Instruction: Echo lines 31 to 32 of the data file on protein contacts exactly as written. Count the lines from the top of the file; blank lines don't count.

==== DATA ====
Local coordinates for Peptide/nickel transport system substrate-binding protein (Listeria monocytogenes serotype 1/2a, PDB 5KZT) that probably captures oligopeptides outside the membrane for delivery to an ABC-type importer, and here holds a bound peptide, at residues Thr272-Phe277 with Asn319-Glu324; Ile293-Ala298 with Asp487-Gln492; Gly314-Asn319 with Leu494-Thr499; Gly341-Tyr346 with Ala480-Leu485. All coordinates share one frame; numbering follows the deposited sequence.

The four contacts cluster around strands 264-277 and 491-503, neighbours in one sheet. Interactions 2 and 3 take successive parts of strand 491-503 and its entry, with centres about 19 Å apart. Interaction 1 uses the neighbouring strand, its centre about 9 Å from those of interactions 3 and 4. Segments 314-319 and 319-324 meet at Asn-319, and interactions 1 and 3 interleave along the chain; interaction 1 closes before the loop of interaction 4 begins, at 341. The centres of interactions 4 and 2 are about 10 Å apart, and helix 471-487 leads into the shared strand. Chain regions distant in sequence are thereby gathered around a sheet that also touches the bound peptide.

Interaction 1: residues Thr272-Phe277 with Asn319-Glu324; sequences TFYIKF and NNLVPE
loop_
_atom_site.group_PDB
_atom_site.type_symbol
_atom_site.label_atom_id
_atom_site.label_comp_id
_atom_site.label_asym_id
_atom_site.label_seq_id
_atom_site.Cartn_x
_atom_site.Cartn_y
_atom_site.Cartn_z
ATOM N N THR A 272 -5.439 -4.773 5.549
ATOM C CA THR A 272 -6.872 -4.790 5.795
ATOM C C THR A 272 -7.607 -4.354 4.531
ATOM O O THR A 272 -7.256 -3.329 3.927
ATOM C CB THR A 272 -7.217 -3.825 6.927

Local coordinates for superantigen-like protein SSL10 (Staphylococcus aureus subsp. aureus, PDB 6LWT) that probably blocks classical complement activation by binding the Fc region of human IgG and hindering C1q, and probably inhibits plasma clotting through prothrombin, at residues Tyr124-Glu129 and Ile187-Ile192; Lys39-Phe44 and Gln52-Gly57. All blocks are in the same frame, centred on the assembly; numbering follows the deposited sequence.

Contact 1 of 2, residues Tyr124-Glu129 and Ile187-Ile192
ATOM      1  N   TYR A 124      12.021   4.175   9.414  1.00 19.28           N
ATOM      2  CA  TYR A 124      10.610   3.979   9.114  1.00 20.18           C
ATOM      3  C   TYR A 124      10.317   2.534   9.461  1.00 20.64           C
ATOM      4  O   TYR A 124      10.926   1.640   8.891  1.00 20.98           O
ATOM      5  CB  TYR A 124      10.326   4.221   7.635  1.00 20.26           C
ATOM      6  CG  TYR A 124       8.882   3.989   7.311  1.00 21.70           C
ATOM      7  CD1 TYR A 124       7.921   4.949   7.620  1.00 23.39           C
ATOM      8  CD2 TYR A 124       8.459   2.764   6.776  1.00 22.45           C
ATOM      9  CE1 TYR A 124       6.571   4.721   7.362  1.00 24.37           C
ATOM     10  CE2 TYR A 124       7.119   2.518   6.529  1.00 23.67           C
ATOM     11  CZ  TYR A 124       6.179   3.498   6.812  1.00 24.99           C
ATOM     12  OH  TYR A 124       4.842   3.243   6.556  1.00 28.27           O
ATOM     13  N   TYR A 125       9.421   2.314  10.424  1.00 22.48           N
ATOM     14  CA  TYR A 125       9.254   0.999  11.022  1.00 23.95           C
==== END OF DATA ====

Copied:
ATOM     11  CZ  TYR A 124       6.179   3.498   6.812  1.00 24.99           C
ATOM     12  OH  TYR A 124       4.842   3.243   6.556  1.00 28.27           O